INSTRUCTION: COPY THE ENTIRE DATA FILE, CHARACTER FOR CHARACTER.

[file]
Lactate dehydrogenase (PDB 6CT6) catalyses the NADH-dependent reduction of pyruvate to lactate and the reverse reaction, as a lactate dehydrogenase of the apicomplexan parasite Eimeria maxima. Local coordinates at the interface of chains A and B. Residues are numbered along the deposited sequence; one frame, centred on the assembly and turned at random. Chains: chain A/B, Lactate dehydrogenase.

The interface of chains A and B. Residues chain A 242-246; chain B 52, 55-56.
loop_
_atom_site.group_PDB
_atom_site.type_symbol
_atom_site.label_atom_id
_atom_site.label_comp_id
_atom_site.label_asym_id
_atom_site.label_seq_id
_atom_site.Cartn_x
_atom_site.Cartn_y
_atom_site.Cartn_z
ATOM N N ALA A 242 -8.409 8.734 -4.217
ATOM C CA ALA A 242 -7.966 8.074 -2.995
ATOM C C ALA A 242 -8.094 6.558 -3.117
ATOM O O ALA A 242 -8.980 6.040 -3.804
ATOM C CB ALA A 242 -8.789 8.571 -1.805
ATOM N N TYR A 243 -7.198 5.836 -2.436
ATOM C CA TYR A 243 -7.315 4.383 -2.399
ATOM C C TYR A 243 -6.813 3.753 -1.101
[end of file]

Lactate dehydrogenase (PDB 6CT6) catalyses the NADH-dependent reduction of pyruvate to lactate and the reverse reaction, as a lactate dehydrogenase of the apicomplexan parasite Eimeria maxima. Local coordinates at the interface of chains A and B. Residues are numbered along the deposited sequence; one frame, centred on the assembly and turned at random. Chains: chain A/B, Lactate dehydrogenase.

The interface of chains A and B. Residues chain A 242-246; chain B 52, 55-56.
loop_
_atom_site.group_PDB
_atom_site.type_symbol
_atom_site.label_atom_id
_atom_site.label_comp_id
_atom_site.label_asym_id
_atom_site.label_seq_id
_atom_site.Cartn_x
_atom_site.Cartn_y
_atom_site.Cartn_z
ATOM N N ALA A 242 -8.409 8.734 -4.217
ATOM C CA ALA A 242 -7.966 8.074 -2.995
ATOM C C ALA A 242 -8.094 6.558 -3.117
ATOM O O ALA A 242 -8.980 6.040 -3.804
ATOM C CB ALA A 242 -8.789 8.571 -1.805
ATOM N N TYR A 243 -7.198 5.836 -2.436
ATOM C CA TYR A 243 -7.315 4.383 -2.399
ATOM C C TYR A 243 -6.813 3.753 -1.101